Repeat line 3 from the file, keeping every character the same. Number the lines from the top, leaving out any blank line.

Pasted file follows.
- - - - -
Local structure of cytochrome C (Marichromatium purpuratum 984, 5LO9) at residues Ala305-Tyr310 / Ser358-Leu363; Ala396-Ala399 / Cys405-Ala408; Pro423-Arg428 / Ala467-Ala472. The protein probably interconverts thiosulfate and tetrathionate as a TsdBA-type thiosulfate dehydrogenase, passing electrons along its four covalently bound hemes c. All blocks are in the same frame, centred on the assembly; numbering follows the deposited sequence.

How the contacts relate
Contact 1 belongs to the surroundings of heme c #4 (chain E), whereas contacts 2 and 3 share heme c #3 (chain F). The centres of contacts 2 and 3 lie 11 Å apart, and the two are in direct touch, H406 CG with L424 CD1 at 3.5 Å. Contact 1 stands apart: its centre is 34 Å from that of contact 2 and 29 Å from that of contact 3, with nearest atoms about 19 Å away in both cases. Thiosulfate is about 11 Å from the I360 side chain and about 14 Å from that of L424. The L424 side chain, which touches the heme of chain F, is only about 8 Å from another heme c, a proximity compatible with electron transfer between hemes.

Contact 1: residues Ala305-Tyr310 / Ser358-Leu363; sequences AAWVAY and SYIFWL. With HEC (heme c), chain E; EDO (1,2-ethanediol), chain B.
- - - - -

Contact 1 belongs to the surroundings of heme c #4 (chain E), whereas contacts 2 and 3 share heme c #3 (chain F). The centres of contacts 2 and 3 lie 11 Å apart, and the two are in direct touch, H406 CG with L424 CD1 at 3.5 Å. Contact 1 stands apart: its centre is 34 Å from that of contact 2 and 29 Å from that of contact 3, with nearest atoms about 19 Å away in both cases. Thiosulfate is about 11 Å from the I360 side chain and about 14 Å from that of L424. The L424 side chain, which touches the heme of chain F, is only about 8 Å from another heme c, a proximity compatible with electron transfer between hemes.